Publication details: W. C. Wilson, 1862, Auckland

Part of: New Zealand Texts Collection

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# Chapter V. — Of the Numerals

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## Chapter V.Of the Numerals.

Numerals in Maori abound in distinctions that are not to be met with in other languages.

Tahi, one, has sometimes a form peculiar to itself, being prefixed by ko. All between tahi and tekau may be prefixed by e. All the simple numbers, i. e. all loss than ten, will, when preceding the higher numbers, take their ordinary prefixes; e. g.

• E rua, two—e rua rau, two hundred.

• Ka toru, three—ka toru nga rau, three hundred, or it is 300.

• Kia wha, let it be four—kia wha mano, let it be four thousand &c.

• Ka rima five,—ka rima mano, five thousand, &c.

• Ka rima tekau,—fifty, &c., &c., &c.

Numbers between ten and twenty are expressed by ten and unit; e. g.

• E ono, six,—tekau ma ono (ten and six) sixteen.

• E whitu, seven,—tekau ma whitu, seventeen.

Twenty, and all numbers betweeu twenty and a hundred, may be expressed in two ways:

1st, (which is now the more general,) by a unit preceding ten; e. g., e ono tekau, (six tens) sixty; ka iwa tekau, ninety, &c.

2ndly, by hoko prefixed to the unit; e.g., hokorua twenty.

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Note.—The Maori mode of counting has always, heretofore, been by pairs: thus hokorua, twenty, stands for twenty pair, i. e. forty, and so on. When they wish it 10 be understood singly they postfix taki-taki to the numeral adjective; e. g., hokorua taki-taki, twenty. Sometimes topu, or pu, is postfixed to make it more clear that the double of the number is intended; e. g., e waru topu, (eight doubled) sixteen.

Ngahuru, with Ngapuhi, denotes ten, and tekau, eleven. In this, the central part of the island, as far as Taupo, ngahuru and tekau represent both of them ten.

In expressing a sum of tens and units, the smaller number follows ten or its multiple, and is connected with it by the numeral conjunction ma; e. g., thirtyfour is denoted by “e toru tekau ma wha.”

In expressing a sum of hundreds, with tens and units, the tens are postfixed to the hundreds without a ma intervening; e. g., 136 is expressed by “ko tahi rau, e toru tekau, ma ono.”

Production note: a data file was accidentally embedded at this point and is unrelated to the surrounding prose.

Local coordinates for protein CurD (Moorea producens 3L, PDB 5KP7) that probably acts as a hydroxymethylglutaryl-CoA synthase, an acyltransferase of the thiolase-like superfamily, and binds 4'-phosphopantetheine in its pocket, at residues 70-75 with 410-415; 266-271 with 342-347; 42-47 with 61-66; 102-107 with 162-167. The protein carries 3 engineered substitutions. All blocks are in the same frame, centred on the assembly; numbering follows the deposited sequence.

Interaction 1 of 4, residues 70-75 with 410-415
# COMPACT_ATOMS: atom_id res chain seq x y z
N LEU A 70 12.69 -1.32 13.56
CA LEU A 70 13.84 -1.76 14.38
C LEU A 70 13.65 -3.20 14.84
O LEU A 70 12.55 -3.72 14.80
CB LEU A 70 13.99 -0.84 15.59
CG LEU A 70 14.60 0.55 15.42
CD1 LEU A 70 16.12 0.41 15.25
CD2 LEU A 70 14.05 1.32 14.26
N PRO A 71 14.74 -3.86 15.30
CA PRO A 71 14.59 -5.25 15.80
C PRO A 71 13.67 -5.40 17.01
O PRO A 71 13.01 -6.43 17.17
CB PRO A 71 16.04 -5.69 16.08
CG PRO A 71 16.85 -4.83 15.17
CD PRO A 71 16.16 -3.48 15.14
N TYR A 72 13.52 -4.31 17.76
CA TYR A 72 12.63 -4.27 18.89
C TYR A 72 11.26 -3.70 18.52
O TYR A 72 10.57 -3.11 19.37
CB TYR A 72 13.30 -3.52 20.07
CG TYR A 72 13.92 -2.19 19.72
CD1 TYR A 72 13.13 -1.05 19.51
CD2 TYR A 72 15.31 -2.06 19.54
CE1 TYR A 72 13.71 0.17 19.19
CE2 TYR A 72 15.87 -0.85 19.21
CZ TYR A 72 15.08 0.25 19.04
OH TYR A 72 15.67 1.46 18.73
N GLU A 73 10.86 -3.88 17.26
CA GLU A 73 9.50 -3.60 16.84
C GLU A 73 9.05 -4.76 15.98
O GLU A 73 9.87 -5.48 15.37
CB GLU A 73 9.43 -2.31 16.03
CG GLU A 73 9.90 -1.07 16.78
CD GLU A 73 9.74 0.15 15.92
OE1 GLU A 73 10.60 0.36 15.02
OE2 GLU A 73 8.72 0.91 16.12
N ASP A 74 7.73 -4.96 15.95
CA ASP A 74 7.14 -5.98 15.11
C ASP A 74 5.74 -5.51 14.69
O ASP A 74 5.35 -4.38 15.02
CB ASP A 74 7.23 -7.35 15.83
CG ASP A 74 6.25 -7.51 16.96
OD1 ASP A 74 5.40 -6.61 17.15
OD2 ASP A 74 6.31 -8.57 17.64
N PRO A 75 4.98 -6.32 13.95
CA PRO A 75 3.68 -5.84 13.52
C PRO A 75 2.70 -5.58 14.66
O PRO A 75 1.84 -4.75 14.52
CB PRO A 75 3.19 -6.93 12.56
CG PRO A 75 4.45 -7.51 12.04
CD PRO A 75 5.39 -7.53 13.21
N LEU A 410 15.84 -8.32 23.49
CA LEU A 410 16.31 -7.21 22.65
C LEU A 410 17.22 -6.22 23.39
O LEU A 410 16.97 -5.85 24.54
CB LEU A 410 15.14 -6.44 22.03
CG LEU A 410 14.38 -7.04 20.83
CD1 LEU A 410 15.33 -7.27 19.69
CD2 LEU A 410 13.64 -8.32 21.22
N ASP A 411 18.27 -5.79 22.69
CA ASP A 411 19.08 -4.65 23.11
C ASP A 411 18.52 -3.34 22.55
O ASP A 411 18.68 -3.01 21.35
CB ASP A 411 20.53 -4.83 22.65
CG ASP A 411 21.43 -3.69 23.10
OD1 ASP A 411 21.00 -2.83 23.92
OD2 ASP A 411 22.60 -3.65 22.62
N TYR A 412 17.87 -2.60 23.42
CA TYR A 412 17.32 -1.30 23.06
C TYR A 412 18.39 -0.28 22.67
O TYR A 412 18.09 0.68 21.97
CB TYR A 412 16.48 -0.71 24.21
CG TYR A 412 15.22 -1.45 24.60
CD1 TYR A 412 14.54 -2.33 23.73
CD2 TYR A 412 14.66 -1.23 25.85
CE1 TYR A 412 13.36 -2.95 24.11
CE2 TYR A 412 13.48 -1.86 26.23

A sum of thousands, hundreds, tens and units, is expressed in the same way, the particle ma only intervening between the ten and the unit; e. g, 1136 is expressed by “ko tahi mano, ko tahi rau, e toru tekau, ma ono.”

Note.—It should be here noticed that this is the new mode of reckoning brought in by Europeans, and now fast spreading over the land. The old mode is not so convenient in calculation; but it is often heard; 240 would according to it, be thus expressed; Ko tahi rau ma rau, lit. one hundred and two. Two, here, stands for (twice ten) twenty doubled.

250 would run thus, ko tahi rau ma rua pu tautahi, one hundred and two double, and a tautahi, an odd one.

4900 would run thus; e rua mano ma wha, hokorima to tuma; two thousand, four hundred double, fifty double is the tuma, the exess.

For all beyond a thousand there is, we suspect, a considerable diversity in the nomenclature of different tribes. In Waikato and Taupo 10,000 double, (i. e., 20,000 according to our reckon ing,) would be a tini, ten tini, (i. e., 100,000 double) would be indifferently called ngera, rea, hea. All beyond that would be denominated by a tini makehua, a tuaururi whaioio, (or maioio) a tini whakarere, &c.

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For denoting a number of persons less than ten, toko is generally prefixed to the numeral; e. g.,

• tokowhitu tatou, we are seven in number.

For denoting distribution tataki is prefixed to the numeral; kia tataki rua pu nga utu i te tangata, let each man have four payments.

Note.—Tataki prefixed does not always denote distribution; e.g., Ka tataki-hia nga whakato o ta koutou mara? How many baskets (are these) that have been sown in your cultivation.

In measuring length, a fraction is denoted by huka; e.g.,

• E ono whatianga, huka to te whitu, It is six whatiangas* long, not quite seven.

• E waru maro*, huka to te iwa, It is eight maro, not quite nine.

Ordinals.—The ordinal numbers are formed:

1. By tua prefixed to the cardinal; e.g., tua toru third, tua iwa, ninth.

2. By whaka prefixed; e.g., whakatekau, tenth.

3. By the simple cardinal with the definite article, ko te wha tenei o aku haerenga mai, this is the fourth of my comings here; i.e., this is the fourth time I have come here.

* Whatianga corresponds to the ancient cubit—maro is what a man can measure with his extended arms.